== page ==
Meltiar Hatch, Sr.
Meltiar Hatch was born in Farmerville, New York, July 15, 1825, a son of Ira S. Hatch and Wealtha Bradford. He became a member of the Church of Jesus Christ of Latter-day Saints in 1842 and was ordained an Elder by President Brigham Young about 1852. Later he was ordained a High Priest. His baptism took place at Job’s Creek, Hancock, Illinois, where a branch of the Church had been organized. His family had moved to this place in 1842. The following year, 1843, an epidemic of fever broke out. Many saints died: among them was his mother, Wealtha Bradford Hatch. This brought deep grief to the family.
Elder Hatch was intimately acquainted with the Prophet Joseph Smith and heard him deliver his last speech before going to Carthage where his life ended. Brother Hatch carried messages to and from Carthage Jail while the Prophet and his brethren were confined there. During these trying times, Meltiar served as a Lieutenant in the Nauvoo Legion. He attended the funeral of the martyrs and was present at the notable gathering in Nauvoo when Brigham Young was acknowledged to be the right man to stand at the head of the Church.
In January, 1846, he married Permelia Snyder. In the early spring they started for the Rocky Mountains in the company of President Brigham Young. They traveled quite peacefully until they reached Council Bluffs, Iowa. While preparing to continue their journey to the West, Captain J. Allen of the U.S. Army came with orders to recruit 500 young, able-bodied men to form a battalion to cross the continent to California to take part in the war raging between the United States and Mexico. Although the Saints had been cruelly persecuted before leaving for the west and had been refused government aid, President Young told Mr. Allen he should have his men.
Within three days, the army of men was organized. They started on their march on July 20, 1846. Meltiar, belonging to Company C, was one of them. He was advised to take Orrin, his youngest brother, with him. His wife remained at Winter Quarters with her parents.
The winter was one of much sickness. Many of the Saints died. When Meltiar and Orrin were discharged after the long and perilous march to San Diego, California, without engaging in any military encounters, they returned to Winter Quarters. Meltiar found a son had been born to him during his absence.
On July 4, 1849, the company crossed the Missouri River and once again journeyed toward the valley of the mountains. For three months they traveled, meeting with many hardships and trials, yet all remained true and faithful, ever trusting in the goodness and blessings of the Lord. Just before October Conference, 1849, they arrived in Salt Lake Valley.
Meltiar took up a farm in the settlement of Bountiful, Utah, where he made his home for a few years until a call was made for him to go to Carson Valley in 1856. He was then called to Lehi, Utah, at the time of Johnson’s Army. Here he spent the winter with his family. He then moved to Snyderville, the ranch of Grandfather Snyder near Parley’s Park, where he lived a few years. Then came the call in 1862 to go to the Dixie Mission to help settle that country. He moved from place to place there, finally settling in Santa Clara for three years. By this time, he had married his second wife, Mary Ann Ellis, which gave him two families.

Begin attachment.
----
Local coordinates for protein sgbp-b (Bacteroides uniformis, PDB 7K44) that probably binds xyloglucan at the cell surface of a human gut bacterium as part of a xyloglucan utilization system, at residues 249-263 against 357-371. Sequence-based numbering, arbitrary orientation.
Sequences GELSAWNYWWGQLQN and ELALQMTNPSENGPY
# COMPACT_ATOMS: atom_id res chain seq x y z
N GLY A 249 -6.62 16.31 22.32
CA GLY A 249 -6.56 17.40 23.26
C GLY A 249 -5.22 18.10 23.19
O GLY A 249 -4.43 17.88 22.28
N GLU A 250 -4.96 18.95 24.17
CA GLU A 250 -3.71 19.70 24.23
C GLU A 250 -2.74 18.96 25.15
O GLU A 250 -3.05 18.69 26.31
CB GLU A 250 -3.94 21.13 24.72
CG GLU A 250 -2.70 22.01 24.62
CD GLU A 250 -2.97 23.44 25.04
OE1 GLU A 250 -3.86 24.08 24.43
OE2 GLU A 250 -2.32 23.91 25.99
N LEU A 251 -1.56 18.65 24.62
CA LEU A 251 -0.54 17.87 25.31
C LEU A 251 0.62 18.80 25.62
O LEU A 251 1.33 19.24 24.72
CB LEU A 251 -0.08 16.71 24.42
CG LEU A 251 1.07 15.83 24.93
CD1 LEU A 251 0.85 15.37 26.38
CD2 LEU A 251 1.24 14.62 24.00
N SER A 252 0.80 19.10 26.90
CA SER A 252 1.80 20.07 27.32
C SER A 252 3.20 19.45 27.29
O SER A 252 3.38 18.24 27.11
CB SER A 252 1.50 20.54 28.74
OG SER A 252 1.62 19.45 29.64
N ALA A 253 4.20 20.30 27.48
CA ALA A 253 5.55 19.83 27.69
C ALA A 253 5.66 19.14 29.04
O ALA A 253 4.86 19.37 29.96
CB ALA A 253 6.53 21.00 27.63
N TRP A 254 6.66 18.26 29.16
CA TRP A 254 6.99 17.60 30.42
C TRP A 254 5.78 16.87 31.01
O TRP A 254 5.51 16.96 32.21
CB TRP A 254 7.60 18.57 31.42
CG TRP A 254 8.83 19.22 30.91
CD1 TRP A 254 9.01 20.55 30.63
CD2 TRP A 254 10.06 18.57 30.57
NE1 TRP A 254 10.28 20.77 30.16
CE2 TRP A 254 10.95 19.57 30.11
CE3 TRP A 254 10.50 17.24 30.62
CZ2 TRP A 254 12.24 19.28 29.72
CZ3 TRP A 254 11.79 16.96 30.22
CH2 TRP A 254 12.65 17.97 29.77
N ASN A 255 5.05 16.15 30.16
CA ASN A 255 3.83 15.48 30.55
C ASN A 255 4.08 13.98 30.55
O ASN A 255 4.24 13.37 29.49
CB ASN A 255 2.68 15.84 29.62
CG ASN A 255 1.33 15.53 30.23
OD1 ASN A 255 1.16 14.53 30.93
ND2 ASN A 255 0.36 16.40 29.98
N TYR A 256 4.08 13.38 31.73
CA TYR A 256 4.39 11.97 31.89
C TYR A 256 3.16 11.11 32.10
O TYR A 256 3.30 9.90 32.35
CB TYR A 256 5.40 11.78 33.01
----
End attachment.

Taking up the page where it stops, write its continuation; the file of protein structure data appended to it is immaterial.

The call to go to the Western Valley came at the semi-annual Conference of the Church, Monday, October 7, 1867.
In Western Valley, or Eagle Valley, which was in Nevada, they opened settlements until 1872. They were advised, when released from this mission by President Brigham Young, to move to an area on the Sevier River near the forks of Mammoth and Asay Creeks, as there would be good range for their sheep, cattle, and horses which they had acquired while living in Dixie.
He located his ranch at a site which later became Hatch Town, about one mile south of the present town of Hatch, Garfield, Utah. He also had a home in Panguitch where the first wife, Permelia, lived. However, he spent most of his time at first--and later all of his time--at the ranch where he had comfortable homes for both of his families. He died at his ranch July 8, 1895, following a series of strokes which finally proved fatal.
At the time of his death, he was a member of the High Council of the Panguitch Stake, active in the performance of his every duty, faithful always in teaching the gospel to his family. Having had two wives, he left a large posterity: nineteen children and many grandchildren and great-grandchildren. As promised in his Patriarchal Blessing, all are inclined to believe in the principles of the gospel.
The following inscriptions are found on the stones marking the graves of this noble pioneer and his two noble wives:
Meltiar Hatch.............Permelia Hatch...............Mary Ann Hatch
Born July 15, 1825.......Born Oct. 7, 1827...........Born Dec. 30, 1840
Died July 8, 1895.......Died Sept. 21, 1917.........Died Aug. 26, 1914
They are laid to rest in the little cemetery that bears his name. It is south and west of the town of Hatch, Garfield, Utah. ©© 2001 Vickie L Nielsen and family